Sustainability may have been a nice to have in years gone by, but now, not only is it a necessity, but investors in the apparel space are starting to see it as adding to long-term value.
In the past few years, as sustainability has moved more from niche to mainstream, analysts have seen a growth in investment strategies that are more focused on environmental and social governance (ESG) integration.
“Investors are really factoring ESG into the way they think about risk and opportunity,” Lauren Cope, ESG analyst at Bloomberg, said at the recent Textile Exchange Sustainability Conference.
Things like climate change, regulatory pressure, materiality, have all been greater factors, she said, as investors increasingly look for data that underpins that market.
“Investors think it helps them determine long-term risk and a company’s dedication to long-term value,” Cope said. “[Sustainability] creates value and doesn’t imply higher risk and lower returns. In fact, it’s quite the opposite.”
The hunger for sustainability information from investors has increased exponentially of late. Cope’s team—which analyzes sustainability related data across 300 fields, much of which comes out of corporate social responsibility reports most companies think fall on deaf ears—now covers 9,400 companies globally for ESG data, up from a much lower 4,000 just four years ago, which points to investor demand for it.
In looking at green bonds alone—those tax exempt bonds created to fund companies and projects with environmental benefits—the amount issued last year were worth $95 billion, a steep jump from $47.9 billion in 2015.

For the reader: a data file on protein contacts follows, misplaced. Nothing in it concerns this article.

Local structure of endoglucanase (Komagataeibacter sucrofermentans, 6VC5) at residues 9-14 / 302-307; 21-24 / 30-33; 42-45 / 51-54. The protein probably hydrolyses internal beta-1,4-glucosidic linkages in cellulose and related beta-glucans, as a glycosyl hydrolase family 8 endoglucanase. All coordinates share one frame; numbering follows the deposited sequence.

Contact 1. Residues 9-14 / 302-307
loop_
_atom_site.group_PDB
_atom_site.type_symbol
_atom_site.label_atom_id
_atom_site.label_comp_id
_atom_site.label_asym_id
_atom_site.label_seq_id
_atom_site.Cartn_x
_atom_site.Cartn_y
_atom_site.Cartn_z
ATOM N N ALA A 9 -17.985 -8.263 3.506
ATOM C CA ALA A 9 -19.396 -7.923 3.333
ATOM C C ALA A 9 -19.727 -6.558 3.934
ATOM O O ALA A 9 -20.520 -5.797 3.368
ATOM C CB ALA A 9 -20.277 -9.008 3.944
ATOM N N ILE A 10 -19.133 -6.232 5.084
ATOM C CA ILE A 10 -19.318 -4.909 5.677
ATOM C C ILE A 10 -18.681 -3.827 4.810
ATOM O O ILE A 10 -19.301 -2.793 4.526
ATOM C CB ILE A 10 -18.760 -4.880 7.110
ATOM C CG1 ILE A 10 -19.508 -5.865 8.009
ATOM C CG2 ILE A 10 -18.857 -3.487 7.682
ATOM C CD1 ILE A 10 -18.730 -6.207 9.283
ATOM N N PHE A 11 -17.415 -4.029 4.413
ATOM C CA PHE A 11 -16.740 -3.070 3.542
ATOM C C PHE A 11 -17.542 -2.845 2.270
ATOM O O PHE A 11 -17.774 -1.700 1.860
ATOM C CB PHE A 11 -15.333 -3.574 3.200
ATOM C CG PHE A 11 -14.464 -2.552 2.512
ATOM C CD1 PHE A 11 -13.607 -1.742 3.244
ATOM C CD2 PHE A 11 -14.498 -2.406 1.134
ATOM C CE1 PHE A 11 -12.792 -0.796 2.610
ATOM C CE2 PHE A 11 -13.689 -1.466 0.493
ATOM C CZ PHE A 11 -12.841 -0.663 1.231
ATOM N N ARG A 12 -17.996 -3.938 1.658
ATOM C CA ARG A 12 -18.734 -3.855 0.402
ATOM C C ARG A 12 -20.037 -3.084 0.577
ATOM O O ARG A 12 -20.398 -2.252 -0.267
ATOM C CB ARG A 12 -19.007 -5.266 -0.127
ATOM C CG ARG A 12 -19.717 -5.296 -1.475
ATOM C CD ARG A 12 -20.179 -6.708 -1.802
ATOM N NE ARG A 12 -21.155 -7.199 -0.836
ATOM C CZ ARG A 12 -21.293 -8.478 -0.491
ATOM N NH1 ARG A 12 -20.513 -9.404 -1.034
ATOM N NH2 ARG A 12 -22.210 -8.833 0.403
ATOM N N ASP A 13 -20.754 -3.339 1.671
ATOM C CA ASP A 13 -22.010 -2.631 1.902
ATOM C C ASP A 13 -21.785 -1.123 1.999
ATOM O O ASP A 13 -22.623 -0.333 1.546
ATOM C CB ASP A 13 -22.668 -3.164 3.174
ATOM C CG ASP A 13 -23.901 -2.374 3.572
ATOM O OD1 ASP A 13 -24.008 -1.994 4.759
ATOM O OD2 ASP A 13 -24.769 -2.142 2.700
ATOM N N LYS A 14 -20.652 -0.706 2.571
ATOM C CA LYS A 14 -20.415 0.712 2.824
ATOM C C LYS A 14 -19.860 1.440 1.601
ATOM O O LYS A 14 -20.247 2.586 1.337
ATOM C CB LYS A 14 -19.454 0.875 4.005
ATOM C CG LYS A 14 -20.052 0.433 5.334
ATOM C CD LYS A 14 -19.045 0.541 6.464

The change in investor interest in sustainability has been similarly noticeable to Katie Schmitz Eulitt, strategic advisor for stakeholder engagement at the Sustainability Accounting Standards Board (SASB).
“Today we see that 90 percent of the top 100 asset managers around the world have committed to evaluating ESG factors in all their decisions,” Eulitt said.
That fact, and also consumers’ increasing demand for transparency in the areas of sustainability and corporate social responsibility in particular, have led to a jump in company issued sustainability reports.
According to Eulitt, only 20 percent of S&P 500 companies issued a sustainability report in 2011 and today, 82 percent do.
“If you really want to know about a company in the future, you need to look at the material trends and that’s ESG info,” Eulitt said.
In the next two years, according to a report out in May by BNP Paribas Securities Services, investors plan to double their spend on environmental and social governance factors.
“There is set to be a huge shift in the way investments are selected over the next two years. It is widely accepted that incorporating ESG can be beneficial to returns, but what we will see now is firms really putting investment weight behind this,” said Sid Newby, head of asset manager and asset owner sales at BNP. “However, there are challenges. Obtaining and analyzing ESG data will require new tools, resources and skills for both asset managers and owners and so we expect technology to play an extremely important role in helping them meet their goals.”
That means apparel companies investing their own efforts in sustainability will have to find more advanced ways to track and relay that information in a way that works for investors.
“While the industry expects to capture data effectively within two years, the ability to draw conclusions from the data will remain a challenge,” Trevor Allen, product specialist, investment risk and performance at BNP Paribas Securities Services, added in the report. “That is where smart data, artificial intelligence and ESG specialists will step in. We expect to see both managers and owners really ramping up their tech and personnel capabilities to address these needs in the coming years.”